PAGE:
Gravity's Engines: The Other Side of Black Holes Hardcover – 1 Nov 2012
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A virtuosic history of the universe... [Scharf] serves as an appealing tour guide to the eerie, infinite corridors of the cosmos in which we reside (Prospect)
In Gravity's Engines, Caleb Scharf tells the mind-blowing story of 'supermassive' black holes, the true masters of the Universe. Black holes are smaller than the Solar System yet project their power across the cosmos, sculpting entire galaxies of stars. They might appear esoteric and remote, but as Scharf explains, life on Earth may have been utterly impossible without them (Marcus Chown, author of Quantum Theory Cannot Hurt You)
Caleb Scharf is a lively and eloquent writer as well as a fine scientist. Gravity's Engines is particularly welcome because it presents topics at the frontiers of our understanding which have not hitherto been presented so clearly to a general readership (Sir Martin Rees)
Mr. Scharf makes vivid the mind-boggling nature of the universe . . . [there are] bright beams of knowledge coming from this excellent book (Wall Street Journal)
Using rich language and a brilliant command of metaphor, [Scharf] takes on some of the most intricate topics in theoretical and observational astronomical research. He weaves a wonderfully detailed tapestry of what modern astronomy is all about, from the complexities of cosmic microwave background studies to the X-ray mapping of galaxy clusters (Nature)
Caleb Scharf's fun book takes you behind the scenes of the universe itself to see how the celestial heavyweights we call black holes help shape the cosmos (Sean Carroll, author of From Eternity to Here)
About the Author
Caleb Scharf is the director of Columbia University's Astrobiology Center. He has written for New Scientist, Science, Nature, and more. He was born in England, and now lives in New York City.
Top customer reviews
This is a book that is purely conceptual in nature. I can't remember seeing an equation listed anywhere (thankfully), but the quality of the narrative prose is such that you do go on a journey backwards and forwards in time so real that you feel that you're actually there. There's a line in The Hitchhiker's Guide to the Galaxy (Hitchhikers Guide 1) where space is described as: "... big. Really big. You just won't believe how vastly, hugely, mindbogglingly big it is. I mean, you may think it's a long way down the road to the chemist's, but that's just peanuts to space, listen...", this book manages to show just how big and more importantly just how insignificant we are in the grand scheme of things. In this universe we're each just one person (of many) on one planet going around one of 200 Billion stars in our galaxy that in itself is just one of 100 Billion galaxys (that we can count so far) and black holes are probably the most important part of that universe. I'd definately fail the "Total Perspective Vortex" but managed to read this book and would recommend it wholeheartedly.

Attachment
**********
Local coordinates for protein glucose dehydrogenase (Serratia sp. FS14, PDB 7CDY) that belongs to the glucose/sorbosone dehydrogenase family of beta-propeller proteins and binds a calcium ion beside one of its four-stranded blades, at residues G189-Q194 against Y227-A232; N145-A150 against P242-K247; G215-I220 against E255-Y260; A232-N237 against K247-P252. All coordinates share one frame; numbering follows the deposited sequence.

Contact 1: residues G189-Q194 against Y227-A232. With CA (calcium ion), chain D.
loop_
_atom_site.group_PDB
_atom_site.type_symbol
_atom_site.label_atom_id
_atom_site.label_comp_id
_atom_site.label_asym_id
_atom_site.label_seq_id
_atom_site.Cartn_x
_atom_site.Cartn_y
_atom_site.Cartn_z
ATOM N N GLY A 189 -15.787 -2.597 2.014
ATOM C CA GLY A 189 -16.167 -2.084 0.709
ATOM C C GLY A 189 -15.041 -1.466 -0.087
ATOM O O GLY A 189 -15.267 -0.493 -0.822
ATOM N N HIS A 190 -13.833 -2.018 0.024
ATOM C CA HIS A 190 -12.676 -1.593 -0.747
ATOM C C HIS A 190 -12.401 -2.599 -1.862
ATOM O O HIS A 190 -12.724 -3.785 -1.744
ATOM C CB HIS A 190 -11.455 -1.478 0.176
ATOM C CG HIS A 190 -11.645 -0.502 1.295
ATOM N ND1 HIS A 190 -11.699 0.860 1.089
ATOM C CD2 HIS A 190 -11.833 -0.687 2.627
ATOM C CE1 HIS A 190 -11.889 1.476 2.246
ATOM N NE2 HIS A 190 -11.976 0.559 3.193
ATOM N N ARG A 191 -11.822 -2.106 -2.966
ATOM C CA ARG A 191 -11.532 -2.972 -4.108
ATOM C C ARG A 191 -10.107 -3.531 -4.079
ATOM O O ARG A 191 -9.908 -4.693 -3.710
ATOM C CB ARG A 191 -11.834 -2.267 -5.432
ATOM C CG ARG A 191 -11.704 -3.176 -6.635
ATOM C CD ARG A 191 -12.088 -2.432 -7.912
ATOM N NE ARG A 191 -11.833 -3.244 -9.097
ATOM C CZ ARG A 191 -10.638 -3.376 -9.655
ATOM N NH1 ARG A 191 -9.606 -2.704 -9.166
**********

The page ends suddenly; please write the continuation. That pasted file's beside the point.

It does help to have an interest in how our little island Earth came into being and its place in the grander scale of existence, because the narrative can be quite wordy and some of the examples and analogies might be worth skipping if you already have a background in Astrophysics. But then he is trying to reach a wide audience, one not necessarily academic, and so needs to cover the fundamentals before laying out all the facts before us. Part of it is also acclimatising us to the gigantic scale of things, to help us to get a grip on the mind-bogglingly big numbers involved, especially when compared with our own experience.
His use of analogy is quite clever, and he has a nice turn of phrase, and he has done the work in the relevant fields of research, so he really does know what he is talking about. He is obviously a good communicator, because SWMBO (who is not a scientist, but a keen practical philosopher) also found the book well worth reading. One of her comments was revealing, 'I often wondered how that worked, now I know.' after reading Scharf on how the black holes make their presence felt, but having been frustrated by years of exposure to the popular media, and me, also trying to explain it.
It will take most readers at least a couple of days to finish it, and I think that perhaps it is helpful to allow the new ideas time to settle before moving on to the next revelation. If you really feel the urge to dig further there are nineteen pages of notes referred to from the body text, supported by a comprehensive index to find specific instances in the text.
Astrophysics and Quantum Mechanics were parts of my degree, and when it was first published I enjoyed reading the meaty part of Hawkins' A Brief History of Time (but get the updated and illustrated 2nd edition of ABHOT) which discussed the subsequent discoveries made after I left University. Scharf is much more readable and brings us bang-up-to-date with the current thinking on Black Holes in 2012, and I would not be surprised if BBC's Horizon asked him to present a program or two on the subject. Read the book now, because the pictures in the mind are just as good, and unlike with Horizon you can skip the boring bits he had to put in to bridge the gaps in the school kids' education.
Scharf points out that the complete picture has yet to be developed, and mentions areas of speculation and future work, but I think this easily read book is a very good overview of the accepted knowledge so far.
For further more general reading and to appreciate how very far the Astronomical research has progressed in the three decades since it was written may I suggest Carl Sagan's Cosmos.
And to see the most beautiful, and big, colour illustrations of the Universe, some of the originals of which Scharf might well have used, I strongly recommend Giles Sparrow's Cosmos.
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